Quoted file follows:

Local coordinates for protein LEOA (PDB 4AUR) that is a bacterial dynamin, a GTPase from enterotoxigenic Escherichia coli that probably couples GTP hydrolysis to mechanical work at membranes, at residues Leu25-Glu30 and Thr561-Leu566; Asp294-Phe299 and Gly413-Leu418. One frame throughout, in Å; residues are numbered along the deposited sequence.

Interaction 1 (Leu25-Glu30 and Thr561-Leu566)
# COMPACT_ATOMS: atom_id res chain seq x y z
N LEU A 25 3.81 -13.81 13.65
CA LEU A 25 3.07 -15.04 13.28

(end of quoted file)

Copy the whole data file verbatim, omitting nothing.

Local coordinates for protein LEOA (PDB 4AUR) that is a bacterial dynamin, a GTPase from enterotoxigenic Escherichia coli that probably couples GTP hydrolysis to mechanical work at membranes, at residues Leu25-Glu30 and Thr561-Leu566; Asp294-Phe299 and Gly413-Leu418. One frame throughout, in Å; residues are numbered along the deposited sequence.

Interaction 1 (Leu25-Glu30 and Thr561-Leu566)
# COMPACT_ATOMS: atom_id res chain seq x y z
N LEU A 25 3.81 -13.81 13.65
CA LEU A 25 3.07 -15.04 13.28